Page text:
Chromosome 18 marks 25th anniversary
In 1991, a UT Health Science Center doctoral student named Jannine Cody was beginning a quest. She yearned to help her daughter, Liz, who was born with a deletion on chromosome 18. Jannine began a research relationship with the Health Science Center that this year reached 25 years and led to improved care of young people with chromosome 18 syndromes across the country and the world.
On Aug. 22, Dr. Cody and her colleagues celebrated the milestone with an anniversary reception at the Holly Auditorium foyer of the UT Health Science Center, 7703 Floyd Curl Drive. William L. Henrich, M.D., MACP, president of the Health Science Center, spoke.
Dr. Cody completed her Ph.D. in 1997 and joined the faculty soon after. Under her direction, the Chromosome 18 Research Center has been the global leader in monitoring young people over an extended period of time, leading to understandings about abnormalities and stages as these children grow up. The center is publishing online guides for physicians.
“You know, Liz was 3 before we knew she was hearing impaired,” Dr. Cody said. “Because of that, as soon as their chromosomal syndrome is diagnosed nowadays, we say, check their hearing. In a lot of ways, what we do is save the repeated diagnostic odyssey that happens over and over for families.”
“Pretty much anything that has ever been published or is out there on the web about chromosome 18 syndromes has come out of this center,” said Neale Parker, executive director of the Chromosome 18 Registry & Research Society.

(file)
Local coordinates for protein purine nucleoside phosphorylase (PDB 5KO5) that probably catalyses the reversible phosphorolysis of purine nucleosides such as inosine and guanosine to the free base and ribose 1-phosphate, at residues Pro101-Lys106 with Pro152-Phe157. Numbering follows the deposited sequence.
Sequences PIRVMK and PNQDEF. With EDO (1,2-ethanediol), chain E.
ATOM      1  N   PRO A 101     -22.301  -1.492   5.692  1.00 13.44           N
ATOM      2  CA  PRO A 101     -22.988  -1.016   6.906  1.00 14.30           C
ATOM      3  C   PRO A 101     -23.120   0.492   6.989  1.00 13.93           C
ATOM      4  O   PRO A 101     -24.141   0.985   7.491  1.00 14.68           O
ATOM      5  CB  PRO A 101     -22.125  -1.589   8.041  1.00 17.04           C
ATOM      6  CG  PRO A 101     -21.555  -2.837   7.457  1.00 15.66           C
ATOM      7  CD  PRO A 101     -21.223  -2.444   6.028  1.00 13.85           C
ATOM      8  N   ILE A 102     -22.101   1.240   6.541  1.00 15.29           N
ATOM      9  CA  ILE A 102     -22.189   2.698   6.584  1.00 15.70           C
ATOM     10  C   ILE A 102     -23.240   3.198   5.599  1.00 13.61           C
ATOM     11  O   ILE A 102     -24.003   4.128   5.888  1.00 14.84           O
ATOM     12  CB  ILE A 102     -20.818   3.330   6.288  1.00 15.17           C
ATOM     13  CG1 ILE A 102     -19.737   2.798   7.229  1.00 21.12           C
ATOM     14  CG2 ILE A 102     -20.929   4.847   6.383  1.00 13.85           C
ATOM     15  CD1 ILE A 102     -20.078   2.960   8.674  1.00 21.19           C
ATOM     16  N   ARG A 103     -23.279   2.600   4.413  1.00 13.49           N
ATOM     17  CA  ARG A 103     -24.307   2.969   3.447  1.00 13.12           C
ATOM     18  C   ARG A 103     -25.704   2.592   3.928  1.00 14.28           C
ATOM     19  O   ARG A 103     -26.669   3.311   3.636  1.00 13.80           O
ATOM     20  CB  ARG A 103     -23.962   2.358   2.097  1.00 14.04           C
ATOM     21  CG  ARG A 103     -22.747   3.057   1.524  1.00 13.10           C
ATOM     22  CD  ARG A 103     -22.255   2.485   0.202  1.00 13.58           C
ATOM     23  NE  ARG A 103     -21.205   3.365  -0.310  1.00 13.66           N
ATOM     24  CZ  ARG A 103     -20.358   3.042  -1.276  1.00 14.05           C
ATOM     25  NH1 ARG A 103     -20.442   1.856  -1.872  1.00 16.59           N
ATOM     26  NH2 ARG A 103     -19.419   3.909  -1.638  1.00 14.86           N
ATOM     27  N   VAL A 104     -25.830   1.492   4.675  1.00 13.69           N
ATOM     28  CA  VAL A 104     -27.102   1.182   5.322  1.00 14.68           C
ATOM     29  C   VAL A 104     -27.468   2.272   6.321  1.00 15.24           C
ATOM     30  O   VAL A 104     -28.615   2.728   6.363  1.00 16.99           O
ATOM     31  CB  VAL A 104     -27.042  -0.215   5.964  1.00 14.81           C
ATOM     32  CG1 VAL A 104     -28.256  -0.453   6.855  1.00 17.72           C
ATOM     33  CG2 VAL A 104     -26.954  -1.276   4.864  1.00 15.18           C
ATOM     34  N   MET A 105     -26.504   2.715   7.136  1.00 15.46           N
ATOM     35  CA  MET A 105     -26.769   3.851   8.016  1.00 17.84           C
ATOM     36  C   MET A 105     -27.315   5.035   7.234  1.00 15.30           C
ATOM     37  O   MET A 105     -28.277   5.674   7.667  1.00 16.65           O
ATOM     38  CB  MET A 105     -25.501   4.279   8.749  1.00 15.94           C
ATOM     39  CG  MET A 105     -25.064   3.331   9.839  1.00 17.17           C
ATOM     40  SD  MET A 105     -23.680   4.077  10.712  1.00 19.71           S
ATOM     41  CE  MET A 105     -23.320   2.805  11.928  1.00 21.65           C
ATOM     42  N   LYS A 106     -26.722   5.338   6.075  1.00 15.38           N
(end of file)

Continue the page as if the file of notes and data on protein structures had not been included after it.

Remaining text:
About 400 affected babies are born annually, including an estimated 160 in the U.S. and 200 in Europe. “It’s not a huge number, but it’s very important to make sure that each of those families is diagnosed properly, and that we get the information to them that is going to make a difference in each child’s life,” Dr. Cody said.
The Chromosome 18 Registry & Research Society conducted conferences in San Antonio and Italy this summer. Hundreds of families attended to receive the latest updates. Because of long-term follow-up, parents are finding that some affected individuals are at risk for specific adult-onset conditions.
Before Dr. Cody’s quest began, children born with these syndromes were sort of placed in a corner. “There were normal medical management solutions that just were not applied to these people because nobody cared,” Dr. Cody said. “There was just this assumption that they were too messed-up to help.”
Thanks to a mother’s belief and 25 years of devoted work by her and many colleagues, families are now getting answers and relief.